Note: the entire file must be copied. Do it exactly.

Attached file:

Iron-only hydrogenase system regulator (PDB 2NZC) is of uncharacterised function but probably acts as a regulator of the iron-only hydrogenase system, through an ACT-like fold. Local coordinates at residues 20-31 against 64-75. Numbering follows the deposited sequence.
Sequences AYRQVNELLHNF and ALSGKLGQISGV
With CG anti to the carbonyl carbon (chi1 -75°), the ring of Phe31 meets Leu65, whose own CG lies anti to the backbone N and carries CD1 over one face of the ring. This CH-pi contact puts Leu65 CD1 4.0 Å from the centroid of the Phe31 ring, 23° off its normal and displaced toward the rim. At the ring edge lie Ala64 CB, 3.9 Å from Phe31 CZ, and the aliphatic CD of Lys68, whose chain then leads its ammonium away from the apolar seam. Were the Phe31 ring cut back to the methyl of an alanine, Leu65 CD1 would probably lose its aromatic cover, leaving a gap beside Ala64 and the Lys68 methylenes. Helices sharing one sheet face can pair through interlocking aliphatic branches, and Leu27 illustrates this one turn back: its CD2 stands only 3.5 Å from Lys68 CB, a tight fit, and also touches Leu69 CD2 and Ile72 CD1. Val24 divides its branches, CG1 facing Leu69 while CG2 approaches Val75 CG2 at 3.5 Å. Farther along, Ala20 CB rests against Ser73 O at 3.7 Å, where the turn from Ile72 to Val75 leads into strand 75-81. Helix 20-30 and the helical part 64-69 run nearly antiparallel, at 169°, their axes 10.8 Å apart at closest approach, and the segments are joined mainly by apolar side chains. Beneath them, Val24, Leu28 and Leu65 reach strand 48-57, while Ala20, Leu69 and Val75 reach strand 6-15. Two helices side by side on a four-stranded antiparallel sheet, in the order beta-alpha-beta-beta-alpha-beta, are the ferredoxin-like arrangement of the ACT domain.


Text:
Iron-only hydrogenase system regulator (PDB 2NZC) is of uncharacterised function but probably acts as a regulator of the iron-only hydrogenase system, through an ACT-like fold. Local coordinates at residues 20-31 against 64-75. Numbering follows the deposited sequence.
Sequences AYRQVNELLHNF and ALSGKLGQISGV
With CG anti to the carbonyl carbon (chi1 -75°), the ring of Phe31 meets Leu65, whose own CG lies anti to the backbone N and carries CD1 over one face of the ring. This CH-pi contact puts Leu65 CD1 4.0 Å from the centroid of the Phe31 ring, 23° off its normal and displaced toward the rim. At the ring edge lie Ala64 CB, 3.9 Å from Phe31 CZ, and the aliphatic CD of Lys68, whose chain then leads its ammonium away from the apolar seam. Were the Phe31 ring cut back to the methyl of an alanine, Leu65 CD1 would probably lose its aromatic cover, leaving a gap beside Ala64 and the Lys68 methylenes. Helices sharing one sheet face can pair through interlocking aliphatic branches, and Leu27 illustrates this one turn back: its CD2 stands only 3.5 Å from Lys68 CB, a tight fit, and also touches Leu69 CD2 and Ile72 CD1. Val24 divides its branches, CG1 facing Leu69 while CG2 approaches Val75 CG2 at 3.5 Å. Farther along, Ala20 CB rests against Ser73 O at 3.7 Å, where the turn from Ile72 to Val75 leads into strand 75-81. Helix 20-30 and the helical part 64-69 run nearly antiparallel, at 169°, their axes 10.8 Å apart at closest approach, and the segments are joined mainly by apolar side chains. Beneath them, Val24, Leu28 and Leu65 reach strand 48-57, while Ala20, Leu69 and Val75 reach strand 6-15. Two helices side by side on a four-stranded antiparallel sheet, in the order beta-alpha-beta-beta-alpha-beta, are the ferredoxin-like arrangement of the ACT domain.